HMS’ No. 5 Chevrolet continued its take over of the premier racing circuit, taking home the million-dollar prize at the annual NASCAR All-Star Race, which was held at Texas Motor Speedway for the first time. Rather than points, Larson’s team takes home the seven-digit money prize traditionally bestowed to the winner. He would hold off a hard-charging Brad Keselowski over a ten-lap shootout to secure the victory, with HMS teammate Chase Elliott rounding out the top three. Larson is now one of eight drivers to win multiple All-Star Races, winning the last one he participated in (2019) as well. Each of the other seven drivers who have done so is a Cup champion, with another HMS legend, Jimmie Johnson, pacing the way with four.

“I think I felt him try to maybe take the air off my rear end to (turn) one once I got a little bit light getting into (the turn),” Larson said of his battle with Keselowski. “I could tell he was going to have to get desperate to do something and get a run on me, but thankfully our car was fast enough, he just couldn’t get those extra few feet.”

“Chase Elliott to me, is the most aggressive and best restarter, or one of the best restarters, especially from the front row, so that was, that was really cool (to beat him,” Larson added of the opening to the final decalogue before cheekily adding “To win a lot of money is awesome too.”

Larson has headlined a resurgence for the legendary HMS team, which has won each of the last four points races en route to passing Richard Petty’s Petty Enterprises for the most all-time. The No. 5 has triumphed in the last two and now takes home HMS’ record 10th victory in the All-Star exhibition. Elliott, the defending series champion, took home last year’s event at Bristol.

Sunday marked the All-Star Race’s first visit to Texas. The event was held annually at Charlotte Motor Speedway since 1987 but moved to Bristol Motor Speedway last season. NASCAR has not confirmed whether the All-Star event will continue to tour in 2022 and beyond. With his victory, Larson becomes the first driver to win the All-Star Race at two different tracks.

A unique format was used for the maiden voyage in Fort Worth, as the 100-lap event was broken down into six stages. Each of the first four segments lasted 15 laps apiece and the latter three featured inversions that shifted the field and created more opportunities for passing. The penultimate stage lasted 30 laps, with each participant required to make a green-flag pit stop prior to the 20th circuit. Elliott’s No. 9 crew earned the fastest stop, netting a $100,000 bonus. Starting position for the fifth round was determined via an accumulation of results over the first four segments.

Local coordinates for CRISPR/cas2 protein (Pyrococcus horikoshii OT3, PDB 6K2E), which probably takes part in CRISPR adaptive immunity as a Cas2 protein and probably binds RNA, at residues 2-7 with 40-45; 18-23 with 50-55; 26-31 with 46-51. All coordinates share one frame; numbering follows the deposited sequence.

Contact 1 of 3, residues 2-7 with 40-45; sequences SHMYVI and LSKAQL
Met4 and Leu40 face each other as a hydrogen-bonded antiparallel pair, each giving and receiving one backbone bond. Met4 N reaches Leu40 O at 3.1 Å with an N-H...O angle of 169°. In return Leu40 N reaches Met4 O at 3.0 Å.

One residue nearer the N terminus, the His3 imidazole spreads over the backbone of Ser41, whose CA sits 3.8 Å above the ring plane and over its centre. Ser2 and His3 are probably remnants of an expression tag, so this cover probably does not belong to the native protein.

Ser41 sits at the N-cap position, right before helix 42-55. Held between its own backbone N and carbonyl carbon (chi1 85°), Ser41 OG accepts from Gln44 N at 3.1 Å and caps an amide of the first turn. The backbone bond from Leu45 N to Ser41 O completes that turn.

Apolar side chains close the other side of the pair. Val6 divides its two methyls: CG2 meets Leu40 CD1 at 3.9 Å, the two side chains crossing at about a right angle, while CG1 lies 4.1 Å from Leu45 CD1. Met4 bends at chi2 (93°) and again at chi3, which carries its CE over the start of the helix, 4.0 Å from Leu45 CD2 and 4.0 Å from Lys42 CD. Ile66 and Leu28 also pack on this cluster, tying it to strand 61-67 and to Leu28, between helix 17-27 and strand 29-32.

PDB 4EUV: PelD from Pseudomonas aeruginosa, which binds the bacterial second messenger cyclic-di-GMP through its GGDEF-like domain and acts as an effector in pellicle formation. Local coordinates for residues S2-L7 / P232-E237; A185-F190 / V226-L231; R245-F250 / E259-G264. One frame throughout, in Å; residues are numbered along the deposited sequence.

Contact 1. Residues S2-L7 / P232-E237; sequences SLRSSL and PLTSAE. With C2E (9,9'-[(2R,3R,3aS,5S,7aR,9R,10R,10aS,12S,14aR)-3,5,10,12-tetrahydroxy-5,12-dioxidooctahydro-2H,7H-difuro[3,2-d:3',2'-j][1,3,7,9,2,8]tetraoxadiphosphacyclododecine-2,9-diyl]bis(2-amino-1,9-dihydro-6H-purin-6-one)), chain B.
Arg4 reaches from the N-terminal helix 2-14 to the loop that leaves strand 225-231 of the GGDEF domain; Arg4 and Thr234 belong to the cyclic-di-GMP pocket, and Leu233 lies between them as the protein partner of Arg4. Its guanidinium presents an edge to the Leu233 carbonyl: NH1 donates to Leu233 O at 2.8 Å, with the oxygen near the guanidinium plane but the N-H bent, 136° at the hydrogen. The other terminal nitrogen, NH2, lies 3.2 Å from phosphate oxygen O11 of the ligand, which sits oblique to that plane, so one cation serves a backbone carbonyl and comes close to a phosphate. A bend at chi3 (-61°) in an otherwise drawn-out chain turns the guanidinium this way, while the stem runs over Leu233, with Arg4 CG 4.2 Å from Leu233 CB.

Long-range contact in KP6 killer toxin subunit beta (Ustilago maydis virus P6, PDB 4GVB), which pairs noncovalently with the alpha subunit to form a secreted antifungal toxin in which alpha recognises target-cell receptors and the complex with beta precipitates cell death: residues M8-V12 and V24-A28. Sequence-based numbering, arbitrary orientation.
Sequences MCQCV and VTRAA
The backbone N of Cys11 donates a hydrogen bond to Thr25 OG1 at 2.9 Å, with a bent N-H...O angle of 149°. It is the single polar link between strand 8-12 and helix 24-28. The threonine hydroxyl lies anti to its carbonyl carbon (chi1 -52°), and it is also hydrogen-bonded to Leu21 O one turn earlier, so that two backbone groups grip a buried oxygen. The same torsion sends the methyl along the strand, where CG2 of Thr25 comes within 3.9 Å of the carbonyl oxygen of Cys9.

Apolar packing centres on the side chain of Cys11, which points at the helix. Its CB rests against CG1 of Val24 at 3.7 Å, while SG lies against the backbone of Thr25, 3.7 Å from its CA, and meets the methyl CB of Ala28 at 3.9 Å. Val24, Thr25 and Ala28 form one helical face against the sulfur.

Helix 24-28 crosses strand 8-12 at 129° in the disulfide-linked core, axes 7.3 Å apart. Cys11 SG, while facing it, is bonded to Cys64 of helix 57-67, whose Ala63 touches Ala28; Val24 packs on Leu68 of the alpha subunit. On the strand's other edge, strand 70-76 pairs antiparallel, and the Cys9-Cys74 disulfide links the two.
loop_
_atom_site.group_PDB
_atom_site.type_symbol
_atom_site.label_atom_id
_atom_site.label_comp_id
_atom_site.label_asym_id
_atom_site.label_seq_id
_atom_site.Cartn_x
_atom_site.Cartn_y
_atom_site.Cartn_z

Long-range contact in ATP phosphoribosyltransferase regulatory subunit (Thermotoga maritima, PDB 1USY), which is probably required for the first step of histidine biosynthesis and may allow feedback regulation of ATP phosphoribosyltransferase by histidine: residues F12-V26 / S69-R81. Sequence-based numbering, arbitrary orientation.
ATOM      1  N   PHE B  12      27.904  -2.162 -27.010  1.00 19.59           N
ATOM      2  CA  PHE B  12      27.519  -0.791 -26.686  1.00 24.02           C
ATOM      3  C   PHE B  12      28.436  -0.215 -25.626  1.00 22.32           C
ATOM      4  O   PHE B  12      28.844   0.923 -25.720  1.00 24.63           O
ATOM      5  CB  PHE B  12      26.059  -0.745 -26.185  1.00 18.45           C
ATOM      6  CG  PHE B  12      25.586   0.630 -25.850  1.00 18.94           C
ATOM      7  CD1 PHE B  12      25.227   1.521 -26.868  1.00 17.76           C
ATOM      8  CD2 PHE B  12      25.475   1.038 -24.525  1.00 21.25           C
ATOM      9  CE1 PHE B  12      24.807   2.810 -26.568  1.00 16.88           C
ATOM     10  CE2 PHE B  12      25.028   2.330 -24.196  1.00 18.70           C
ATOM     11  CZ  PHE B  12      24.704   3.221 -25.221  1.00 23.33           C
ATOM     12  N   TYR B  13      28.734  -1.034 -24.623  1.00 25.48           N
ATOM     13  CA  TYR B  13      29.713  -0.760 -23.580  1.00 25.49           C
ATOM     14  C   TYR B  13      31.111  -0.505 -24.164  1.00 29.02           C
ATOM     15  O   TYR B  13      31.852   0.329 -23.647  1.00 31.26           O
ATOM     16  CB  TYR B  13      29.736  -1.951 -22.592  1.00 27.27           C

“I actually kind of enjoyed it,” Larson said of the format. “I don’t know if this is a format that will work at every track, but I feel like for Texas it worked. I think the mandatory green-flag stop at the end was kind of cool.”

As the final stage loomed, it appeared that the exhibition would once again come down to an HMS civil war between Larson and Elliott. But Keselowski, the last driver to make his mandatory stop, held on to the lead when a caution flag (accounting for the spinning car of Ross Chastain) flew shortly after his service, his No. 2 Team Penske Ford serving as an invader to the monopoly. Though Elliott faded late, Larson held to secure the victory.

The NASCAR Cup Series resumes its season on Sunday afternoon, as the circuit will debut at Nashville Superspeedway for the Ally 400 (3:30 p.m. ET, NBCSN).

Race Notes

  • Chastain, who finished 18th, advanced to the main All-Star event by winning the first of three stages at the All-Star Open held shortly beforehand. He was joined by Tyler Reddick (16th) and Aric Almirola (8th), as well as Matt DiBenedetto (17th), who won the fate vote to earn the last invitation.

 

  • Keselowski’s teammates Joey Logano and Ryan Blaney rounded out the top five.

For full results, click here.

Geoff Magliocchetti is on Twitter @GeoffJMags

NASCAR: Kyle Larson continues to dominate, wins return to Sonoma